chief executive, British Pregnancy Advisory Service; author, The Moral Case for Abortion


journalist and author

reader in social policy, University of Kent, Canterbury; director, Centre for Parenting Culture Studies

president, Catholics for Choice

The crisis of diplomacy in the era of Trump

The crisis of diplomacy in the era of Trump

May 10, 2019

Recording of the debate at the Battle of Ideas Festival 2018.

Visiting Europe in the summer, President Trump lambasted Germany’s relationship with Russia, took a dig at Theresa May’s Brexit strategy and seemingly sided with Vladimir Putin against America’s own intelligence agencies. The UK’s former foreign secretary, Boris Johnson, also famously made numerous diplomatic gaffes. Once diplomacy was regarded as a careful art, furthering national interests through back-channels and coded language, and pursued by highly educated diplomats. But in recent years, politicians have seemed keener to make loud public statements at the expense of cool negotiation. Why do politicians seem to respond to events on the hoof rather than pursuing a long-term strategy? Are they playing with fire?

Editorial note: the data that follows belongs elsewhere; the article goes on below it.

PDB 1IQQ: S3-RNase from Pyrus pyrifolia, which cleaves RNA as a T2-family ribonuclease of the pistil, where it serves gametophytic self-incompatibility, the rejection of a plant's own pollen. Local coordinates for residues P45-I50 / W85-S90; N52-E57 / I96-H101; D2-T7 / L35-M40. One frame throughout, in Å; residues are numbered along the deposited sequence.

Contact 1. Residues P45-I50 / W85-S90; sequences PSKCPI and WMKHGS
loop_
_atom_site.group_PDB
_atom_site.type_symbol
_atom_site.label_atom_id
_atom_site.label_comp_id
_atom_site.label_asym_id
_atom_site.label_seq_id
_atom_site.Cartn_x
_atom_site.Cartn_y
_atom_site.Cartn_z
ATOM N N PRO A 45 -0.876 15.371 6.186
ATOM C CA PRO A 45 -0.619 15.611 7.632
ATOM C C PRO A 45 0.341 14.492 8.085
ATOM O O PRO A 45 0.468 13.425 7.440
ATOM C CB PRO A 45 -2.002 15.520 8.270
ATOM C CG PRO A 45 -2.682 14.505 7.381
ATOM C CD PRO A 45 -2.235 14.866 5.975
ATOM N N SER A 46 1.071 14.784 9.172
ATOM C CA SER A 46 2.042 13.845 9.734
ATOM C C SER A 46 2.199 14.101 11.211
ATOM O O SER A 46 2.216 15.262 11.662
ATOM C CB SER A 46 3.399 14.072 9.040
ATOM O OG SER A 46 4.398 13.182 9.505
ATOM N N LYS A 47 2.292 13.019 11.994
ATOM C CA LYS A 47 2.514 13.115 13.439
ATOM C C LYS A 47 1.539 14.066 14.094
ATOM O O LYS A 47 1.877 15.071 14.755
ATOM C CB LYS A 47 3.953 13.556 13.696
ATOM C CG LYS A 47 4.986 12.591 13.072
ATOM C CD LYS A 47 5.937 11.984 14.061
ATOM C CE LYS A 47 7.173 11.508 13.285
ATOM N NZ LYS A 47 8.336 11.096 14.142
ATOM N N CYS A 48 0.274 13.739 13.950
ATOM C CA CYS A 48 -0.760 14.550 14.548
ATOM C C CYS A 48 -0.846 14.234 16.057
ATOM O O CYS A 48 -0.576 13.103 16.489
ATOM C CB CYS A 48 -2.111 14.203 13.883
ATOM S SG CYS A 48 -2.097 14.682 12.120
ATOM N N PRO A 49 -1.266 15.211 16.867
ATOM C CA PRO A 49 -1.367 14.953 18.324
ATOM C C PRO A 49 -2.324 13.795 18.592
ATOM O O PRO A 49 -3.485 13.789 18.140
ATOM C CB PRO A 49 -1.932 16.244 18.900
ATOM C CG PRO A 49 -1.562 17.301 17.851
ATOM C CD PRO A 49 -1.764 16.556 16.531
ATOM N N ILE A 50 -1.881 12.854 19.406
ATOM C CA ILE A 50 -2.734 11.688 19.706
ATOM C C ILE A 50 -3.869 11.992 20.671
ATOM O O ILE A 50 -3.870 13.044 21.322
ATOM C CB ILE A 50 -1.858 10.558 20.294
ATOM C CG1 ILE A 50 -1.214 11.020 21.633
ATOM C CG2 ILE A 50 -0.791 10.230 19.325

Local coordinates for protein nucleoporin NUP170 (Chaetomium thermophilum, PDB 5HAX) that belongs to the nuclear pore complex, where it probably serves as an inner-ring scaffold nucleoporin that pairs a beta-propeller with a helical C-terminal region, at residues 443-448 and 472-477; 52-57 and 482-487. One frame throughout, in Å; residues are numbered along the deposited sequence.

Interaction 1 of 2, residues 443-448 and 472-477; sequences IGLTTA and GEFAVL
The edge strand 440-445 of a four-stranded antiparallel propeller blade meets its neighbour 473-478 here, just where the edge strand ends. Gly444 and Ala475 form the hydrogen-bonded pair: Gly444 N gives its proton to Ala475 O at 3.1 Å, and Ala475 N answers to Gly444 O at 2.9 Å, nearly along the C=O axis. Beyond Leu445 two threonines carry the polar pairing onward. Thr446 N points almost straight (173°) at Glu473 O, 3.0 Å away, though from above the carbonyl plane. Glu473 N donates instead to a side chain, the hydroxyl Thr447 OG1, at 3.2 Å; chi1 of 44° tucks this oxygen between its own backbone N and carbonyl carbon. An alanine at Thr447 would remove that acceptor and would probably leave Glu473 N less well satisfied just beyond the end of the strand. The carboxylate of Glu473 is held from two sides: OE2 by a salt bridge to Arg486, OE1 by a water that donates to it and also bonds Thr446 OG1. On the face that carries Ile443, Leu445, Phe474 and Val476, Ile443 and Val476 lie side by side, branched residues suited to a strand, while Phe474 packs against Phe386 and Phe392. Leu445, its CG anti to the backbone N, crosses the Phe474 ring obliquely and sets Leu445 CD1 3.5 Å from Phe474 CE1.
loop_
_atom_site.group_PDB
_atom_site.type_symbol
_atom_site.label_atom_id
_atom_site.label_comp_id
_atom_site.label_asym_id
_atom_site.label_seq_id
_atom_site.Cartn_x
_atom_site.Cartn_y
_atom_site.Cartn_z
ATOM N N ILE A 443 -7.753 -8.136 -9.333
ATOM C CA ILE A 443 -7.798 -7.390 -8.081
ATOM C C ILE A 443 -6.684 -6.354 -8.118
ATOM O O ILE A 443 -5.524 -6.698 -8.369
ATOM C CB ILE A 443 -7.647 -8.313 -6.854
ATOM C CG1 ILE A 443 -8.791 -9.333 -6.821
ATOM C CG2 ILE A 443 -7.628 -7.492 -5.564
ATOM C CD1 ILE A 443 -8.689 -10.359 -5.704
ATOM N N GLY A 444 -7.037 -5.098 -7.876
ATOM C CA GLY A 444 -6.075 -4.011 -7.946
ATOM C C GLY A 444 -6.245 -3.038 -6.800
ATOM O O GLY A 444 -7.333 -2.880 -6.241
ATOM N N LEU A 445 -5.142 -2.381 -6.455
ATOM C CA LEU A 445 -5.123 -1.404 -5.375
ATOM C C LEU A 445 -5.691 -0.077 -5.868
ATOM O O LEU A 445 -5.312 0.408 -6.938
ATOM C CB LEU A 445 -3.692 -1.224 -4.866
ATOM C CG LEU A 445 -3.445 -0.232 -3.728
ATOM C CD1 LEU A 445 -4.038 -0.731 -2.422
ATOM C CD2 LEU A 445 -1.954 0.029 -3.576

former foreign correspondent in Moscow, Paris and Washington; special correspondent in China; writer and broadcaster

chair of international relations, University of Bath

senior lecturer in History, Anglia Ruskin University; author, First World War for Dummies

author, The Leaderless Revolution; executive director, Independent Diplomat

Feminism: in conversation with Camille Paglia

Feminism: in conversation with Camille Paglia

May 3, 2019

After three decades teaching at the University of the Arts in Philadelphia, there have recently been calls from campus activists for Camille Paglia to be sacked from her post for having 'dangerous' views. Listen to this discussion at the Battle of Ideas Festival 2016, with Paglia in conversation with Claire Fox, and decide for yourself.

Original session introduction